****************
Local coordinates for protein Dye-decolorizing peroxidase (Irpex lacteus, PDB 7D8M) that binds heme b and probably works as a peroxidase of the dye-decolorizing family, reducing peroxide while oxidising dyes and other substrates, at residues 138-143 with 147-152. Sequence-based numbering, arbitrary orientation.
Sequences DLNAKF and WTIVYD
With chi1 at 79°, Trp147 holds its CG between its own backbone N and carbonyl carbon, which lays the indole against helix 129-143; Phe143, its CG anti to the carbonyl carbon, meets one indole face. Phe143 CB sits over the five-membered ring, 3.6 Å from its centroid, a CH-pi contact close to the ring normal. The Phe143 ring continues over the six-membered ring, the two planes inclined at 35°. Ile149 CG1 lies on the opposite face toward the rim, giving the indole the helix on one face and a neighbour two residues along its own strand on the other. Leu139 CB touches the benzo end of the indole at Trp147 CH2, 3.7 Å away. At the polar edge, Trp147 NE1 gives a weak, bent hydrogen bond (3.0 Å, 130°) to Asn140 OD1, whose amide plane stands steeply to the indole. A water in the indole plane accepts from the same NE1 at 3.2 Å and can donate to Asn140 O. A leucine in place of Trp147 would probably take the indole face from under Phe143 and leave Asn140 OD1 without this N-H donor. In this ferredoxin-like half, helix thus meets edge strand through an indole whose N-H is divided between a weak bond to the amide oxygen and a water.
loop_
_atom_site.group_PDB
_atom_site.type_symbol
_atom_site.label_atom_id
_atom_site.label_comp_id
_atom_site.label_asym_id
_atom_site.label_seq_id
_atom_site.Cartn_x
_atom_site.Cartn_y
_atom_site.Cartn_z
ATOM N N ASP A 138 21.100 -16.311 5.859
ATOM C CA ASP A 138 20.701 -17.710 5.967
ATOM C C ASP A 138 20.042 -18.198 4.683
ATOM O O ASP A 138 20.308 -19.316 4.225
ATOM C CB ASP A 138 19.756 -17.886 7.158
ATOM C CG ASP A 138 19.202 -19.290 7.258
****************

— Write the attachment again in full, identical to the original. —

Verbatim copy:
Local coordinates for protein Dye-decolorizing peroxidase (Irpex lacteus, PDB 7D8M) that binds heme b and probably works as a peroxidase of the dye-decolorizing family, reducing peroxide while oxidising dyes and other substrates, at residues 138-143 with 147-152. Sequence-based numbering, arbitrary orientation.
Sequences DLNAKF and WTIVYD
With chi1 at 79°, Trp147 holds its CG between its own backbone N and carbonyl carbon, which lays the indole against helix 129-143; Phe143, its CG anti to the carbonyl carbon, meets one indole face. Phe143 CB sits over the five-membered ring, 3.6 Å from its centroid, a CH-pi contact close to the ring normal. The Phe143 ring continues over the six-membered ring, the two planes inclined at 35°. Ile149 CG1 lies on the opposite face toward the rim, giving the indole the helix on one face and a neighbour two residues along its own strand on the other. Leu139 CB touches the benzo end of the indole at Trp147 CH2, 3.7 Å away. At the polar edge, Trp147 NE1 gives a weak, bent hydrogen bond (3.0 Å, 130°) to Asn140 OD1, whose amide plane stands steeply to the indole. A water in the indole plane accepts from the same NE1 at 3.2 Å and can donate to Asn140 O. A leucine in place of Trp147 would probably take the indole face from under Phe143 and leave Asn140 OD1 without this N-H donor. In this ferredoxin-like half, helix thus meets edge strand through an indole whose N-H is divided between a weak bond to the amide oxygen and a water.
loop_
_atom_site.group_PDB
_atom_site.type_symbol
_atom_site.label_atom_id
_atom_site.label_comp_id
_atom_site.label_asym_id
_atom_site.label_seq_id
_atom_site.Cartn_x
_atom_site.Cartn_y
_atom_site.Cartn_z
ATOM N N ASP A 138 21.100 -16.311 5.859
ATOM C CA ASP A 138 20.701 -17.710 5.967
ATOM C C ASP A 138 20.042 -18.198 4.683
ATOM O O ASP A 138 20.308 -19.316 4.225
ATOM C CB ASP A 138 19.756 -17.886 7.158
ATOM C CG ASP A 138 19.202 -19.290 7.258